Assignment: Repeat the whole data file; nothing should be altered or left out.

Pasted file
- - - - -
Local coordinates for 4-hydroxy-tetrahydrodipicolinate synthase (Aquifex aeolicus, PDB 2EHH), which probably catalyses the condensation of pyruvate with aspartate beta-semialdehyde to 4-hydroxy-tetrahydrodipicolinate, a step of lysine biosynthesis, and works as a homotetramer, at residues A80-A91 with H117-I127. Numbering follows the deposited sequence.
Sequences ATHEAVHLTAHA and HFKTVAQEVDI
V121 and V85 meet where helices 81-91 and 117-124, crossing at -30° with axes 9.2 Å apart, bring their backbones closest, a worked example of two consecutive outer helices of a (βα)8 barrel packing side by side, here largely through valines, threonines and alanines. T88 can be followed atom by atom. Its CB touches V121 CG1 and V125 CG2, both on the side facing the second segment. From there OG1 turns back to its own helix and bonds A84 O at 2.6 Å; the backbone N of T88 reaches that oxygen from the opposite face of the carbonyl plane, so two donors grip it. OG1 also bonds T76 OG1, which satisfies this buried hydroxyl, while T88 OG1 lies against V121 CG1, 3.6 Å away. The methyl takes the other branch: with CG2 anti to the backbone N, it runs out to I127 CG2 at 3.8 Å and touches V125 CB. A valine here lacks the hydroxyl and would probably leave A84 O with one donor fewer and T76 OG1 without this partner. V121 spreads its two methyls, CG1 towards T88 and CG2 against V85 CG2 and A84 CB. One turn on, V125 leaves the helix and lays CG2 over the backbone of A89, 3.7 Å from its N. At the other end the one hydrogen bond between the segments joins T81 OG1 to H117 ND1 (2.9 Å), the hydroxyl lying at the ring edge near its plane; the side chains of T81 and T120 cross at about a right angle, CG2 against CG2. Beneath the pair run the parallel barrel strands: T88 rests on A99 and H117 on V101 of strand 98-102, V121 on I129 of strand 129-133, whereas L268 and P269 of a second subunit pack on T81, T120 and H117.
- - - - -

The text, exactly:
Local coordinates for 4-hydroxy-tetrahydrodipicolinate synthase (Aquifex aeolicus, PDB 2EHH), which probably catalyses the condensation of pyruvate with aspartate beta-semialdehyde to 4-hydroxy-tetrahydrodipicolinate, a step of lysine biosynthesis, and works as a homotetramer, at residues A80-A91 with H117-I127. Numbering follows the deposited sequence.
Sequences ATHEAVHLTAHA and HFKTVAQEVDI
V121 and V85 meet where helices 81-91 and 117-124, crossing at -30° with axes 9.2 Å apart, bring their backbones closest, a worked example of two consecutive outer helices of a (βα)8 barrel packing side by side, here largely through valines, threonines and alanines. T88 can be followed atom by atom. Its CB touches V121 CG1 and V125 CG2, both on the side facing the second segment. From there OG1 turns back to its own helix and bonds A84 O at 2.6 Å; the backbone N of T88 reaches that oxygen from the opposite face of the carbonyl plane, so two donors grip it. OG1 also bonds T76 OG1, which satisfies this buried hydroxyl, while T88 OG1 lies against V121 CG1, 3.6 Å away. The methyl takes the other branch: with CG2 anti to the backbone N, it runs out to I127 CG2 at 3.8 Å and touches V125 CB. A valine here lacks the hydroxyl and would probably leave A84 O with one donor fewer and T76 OG1 without this partner. V121 spreads its two methyls, CG1 towards T88 and CG2 against V85 CG2 and A84 CB. One turn on, V125 leaves the helix and lays CG2 over the backbone of A89, 3.7 Å from its N. At the other end the one hydrogen bond between the segments joins T81 OG1 to H117 ND1 (2.9 Å), the hydroxyl lying at the ring edge near its plane; the side chains of T81 and T120 cross at about a right angle, CG2 against CG2. Beneath the pair run the parallel barrel strands: T88 rests on A99 and H117 on V101 of strand 98-102, V121 on I129 of strand 129-133, whereas L268 and P269 of a second subunit pack on T81, T120 and H117.